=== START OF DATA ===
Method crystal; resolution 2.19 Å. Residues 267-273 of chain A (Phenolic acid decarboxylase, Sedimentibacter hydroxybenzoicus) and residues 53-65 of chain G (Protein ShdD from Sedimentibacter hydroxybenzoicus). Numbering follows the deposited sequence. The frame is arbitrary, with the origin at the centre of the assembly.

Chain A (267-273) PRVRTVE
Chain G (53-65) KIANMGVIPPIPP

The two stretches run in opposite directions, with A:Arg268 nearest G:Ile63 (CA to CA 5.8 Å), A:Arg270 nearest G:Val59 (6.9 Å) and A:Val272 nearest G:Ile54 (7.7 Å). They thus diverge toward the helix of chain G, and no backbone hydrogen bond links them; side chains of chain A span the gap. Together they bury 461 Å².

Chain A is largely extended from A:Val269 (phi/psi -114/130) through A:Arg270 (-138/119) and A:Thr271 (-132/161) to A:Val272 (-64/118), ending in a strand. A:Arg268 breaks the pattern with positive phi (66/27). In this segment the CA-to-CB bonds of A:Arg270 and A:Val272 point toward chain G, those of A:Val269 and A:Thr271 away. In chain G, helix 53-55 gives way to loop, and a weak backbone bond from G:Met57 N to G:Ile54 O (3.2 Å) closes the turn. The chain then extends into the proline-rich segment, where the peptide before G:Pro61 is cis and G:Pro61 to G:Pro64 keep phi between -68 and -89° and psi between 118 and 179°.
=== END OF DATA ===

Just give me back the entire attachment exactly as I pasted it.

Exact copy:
Method crystal; resolution 2.19 Å. Residues 267-273 of chain A (Phenolic acid decarboxylase, Sedimentibacter hydroxybenzoicus) and residues 53-65 of chain G (Protein ShdD from Sedimentibacter hydroxybenzoicus). Numbering follows the deposited sequence. The frame is arbitrary, with the origin at the centre of the assembly.

Chain A (267-273) PRVRTVE
Chain G (53-65) KIANMGVIPPIPP

The two stretches run in opposite directions, with A:Arg268 nearest G:Ile63 (CA to CA 5.8 Å), A:Arg270 nearest G:Val59 (6.9 Å) and A:Val272 nearest G:Ile54 (7.7 Å). They thus diverge toward the helix of chain G, and no backbone hydrogen bond links them; side chains of chain A span the gap. Together they bury 461 Å².

Chain A is largely extended from A:Val269 (phi/psi -114/130) through A:Arg270 (-138/119) and A:Thr271 (-132/161) to A:Val272 (-64/118), ending in a strand. A:Arg268 breaks the pattern with positive phi (66/27). In this segment the CA-to-CB bonds of A:Arg270 and A:Val272 point toward chain G, those of A:Val269 and A:Thr271 away. In chain G, helix 53-55 gives way to loop, and a weak backbone bond from G:Met57 N to G:Ile54 O (3.2 Å) closes the turn. The chain then extends into the proline-rich segment, where the peptide before G:Pro61 is cis and G:Pro61 to G:Pro64 keep phi between -68 and -89° and psi between 118 and 179°.